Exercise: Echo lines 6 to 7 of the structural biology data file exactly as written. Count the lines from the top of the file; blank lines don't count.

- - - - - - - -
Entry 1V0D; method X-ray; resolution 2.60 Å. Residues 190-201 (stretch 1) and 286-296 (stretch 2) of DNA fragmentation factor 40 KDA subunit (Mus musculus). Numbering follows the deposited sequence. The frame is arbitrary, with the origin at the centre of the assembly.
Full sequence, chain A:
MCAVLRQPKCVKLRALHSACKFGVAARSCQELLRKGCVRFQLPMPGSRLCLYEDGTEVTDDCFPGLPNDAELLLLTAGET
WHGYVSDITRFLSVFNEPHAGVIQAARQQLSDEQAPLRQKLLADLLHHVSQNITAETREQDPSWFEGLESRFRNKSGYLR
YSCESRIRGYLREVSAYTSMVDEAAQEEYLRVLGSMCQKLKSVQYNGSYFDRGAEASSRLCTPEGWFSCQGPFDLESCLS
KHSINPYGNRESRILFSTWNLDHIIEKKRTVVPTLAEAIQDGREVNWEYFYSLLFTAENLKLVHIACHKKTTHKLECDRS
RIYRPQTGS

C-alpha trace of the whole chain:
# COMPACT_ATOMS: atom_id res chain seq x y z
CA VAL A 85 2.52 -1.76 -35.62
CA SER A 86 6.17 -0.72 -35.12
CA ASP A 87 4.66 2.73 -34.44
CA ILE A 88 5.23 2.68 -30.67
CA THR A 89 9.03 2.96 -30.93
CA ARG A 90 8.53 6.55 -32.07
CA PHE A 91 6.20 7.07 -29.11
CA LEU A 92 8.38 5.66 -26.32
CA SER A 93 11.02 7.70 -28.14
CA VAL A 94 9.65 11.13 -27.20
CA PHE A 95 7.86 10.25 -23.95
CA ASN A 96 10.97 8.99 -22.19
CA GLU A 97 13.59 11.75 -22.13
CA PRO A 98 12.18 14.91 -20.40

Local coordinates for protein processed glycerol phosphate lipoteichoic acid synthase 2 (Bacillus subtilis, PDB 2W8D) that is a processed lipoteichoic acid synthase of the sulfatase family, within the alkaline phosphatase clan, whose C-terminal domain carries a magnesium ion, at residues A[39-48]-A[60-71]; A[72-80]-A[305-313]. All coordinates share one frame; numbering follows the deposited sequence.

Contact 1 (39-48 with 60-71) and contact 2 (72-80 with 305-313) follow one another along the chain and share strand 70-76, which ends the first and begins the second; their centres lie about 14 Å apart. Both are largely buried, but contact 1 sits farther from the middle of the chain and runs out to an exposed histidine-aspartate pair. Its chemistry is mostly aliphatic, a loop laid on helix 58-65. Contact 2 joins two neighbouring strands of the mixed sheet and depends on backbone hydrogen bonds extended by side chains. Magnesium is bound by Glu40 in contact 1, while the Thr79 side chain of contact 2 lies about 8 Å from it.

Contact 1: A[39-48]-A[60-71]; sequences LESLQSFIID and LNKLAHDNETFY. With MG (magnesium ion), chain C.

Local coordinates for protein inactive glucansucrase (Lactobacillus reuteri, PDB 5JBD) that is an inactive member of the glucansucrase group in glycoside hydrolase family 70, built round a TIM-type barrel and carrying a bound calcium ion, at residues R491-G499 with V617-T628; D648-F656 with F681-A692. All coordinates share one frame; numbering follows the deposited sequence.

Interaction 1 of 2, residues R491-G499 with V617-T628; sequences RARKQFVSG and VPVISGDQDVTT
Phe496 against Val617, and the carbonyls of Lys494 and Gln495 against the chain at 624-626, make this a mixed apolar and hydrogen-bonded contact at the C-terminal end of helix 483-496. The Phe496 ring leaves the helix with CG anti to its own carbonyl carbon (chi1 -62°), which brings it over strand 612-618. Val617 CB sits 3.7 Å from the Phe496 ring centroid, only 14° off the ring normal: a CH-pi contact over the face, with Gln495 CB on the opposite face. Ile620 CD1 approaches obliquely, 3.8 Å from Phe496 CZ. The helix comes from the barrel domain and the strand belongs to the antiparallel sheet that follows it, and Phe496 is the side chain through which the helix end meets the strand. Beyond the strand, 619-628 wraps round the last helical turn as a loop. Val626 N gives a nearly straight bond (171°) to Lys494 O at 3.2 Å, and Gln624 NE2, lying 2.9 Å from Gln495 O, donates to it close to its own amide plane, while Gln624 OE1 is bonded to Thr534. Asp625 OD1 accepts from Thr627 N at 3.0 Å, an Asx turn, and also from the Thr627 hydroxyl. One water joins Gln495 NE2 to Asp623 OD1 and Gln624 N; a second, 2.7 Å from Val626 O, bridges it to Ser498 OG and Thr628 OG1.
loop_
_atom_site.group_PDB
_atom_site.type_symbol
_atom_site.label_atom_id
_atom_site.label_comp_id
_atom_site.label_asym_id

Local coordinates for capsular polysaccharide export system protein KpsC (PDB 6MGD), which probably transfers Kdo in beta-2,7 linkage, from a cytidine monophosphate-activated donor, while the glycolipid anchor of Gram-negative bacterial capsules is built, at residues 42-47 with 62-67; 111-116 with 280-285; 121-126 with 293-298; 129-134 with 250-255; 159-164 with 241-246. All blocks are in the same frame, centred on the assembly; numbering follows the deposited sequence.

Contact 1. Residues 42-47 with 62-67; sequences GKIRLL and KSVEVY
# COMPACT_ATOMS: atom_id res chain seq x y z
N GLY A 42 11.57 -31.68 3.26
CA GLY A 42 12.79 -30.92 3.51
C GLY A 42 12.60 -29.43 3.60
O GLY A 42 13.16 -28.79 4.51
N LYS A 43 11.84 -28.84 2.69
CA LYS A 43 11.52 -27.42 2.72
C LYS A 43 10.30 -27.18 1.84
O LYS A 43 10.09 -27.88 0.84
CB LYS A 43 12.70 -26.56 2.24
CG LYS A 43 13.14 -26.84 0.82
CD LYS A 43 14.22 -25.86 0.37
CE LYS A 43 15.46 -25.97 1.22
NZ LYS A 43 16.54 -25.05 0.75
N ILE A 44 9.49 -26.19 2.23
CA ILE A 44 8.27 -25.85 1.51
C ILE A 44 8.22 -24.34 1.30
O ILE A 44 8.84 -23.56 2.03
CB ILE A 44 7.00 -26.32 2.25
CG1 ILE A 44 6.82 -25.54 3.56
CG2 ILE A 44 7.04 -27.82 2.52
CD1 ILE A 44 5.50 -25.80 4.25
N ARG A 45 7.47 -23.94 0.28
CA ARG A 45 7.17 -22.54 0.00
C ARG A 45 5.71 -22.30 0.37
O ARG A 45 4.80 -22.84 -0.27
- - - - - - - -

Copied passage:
KHSINPYGNRESRILFSTWNLDHIIEKKRTVVPTLAEAIQDGREVNWEYFYSLLFTAENLKLVHIACHKKTTHKLECDRS
RIYRPQTGS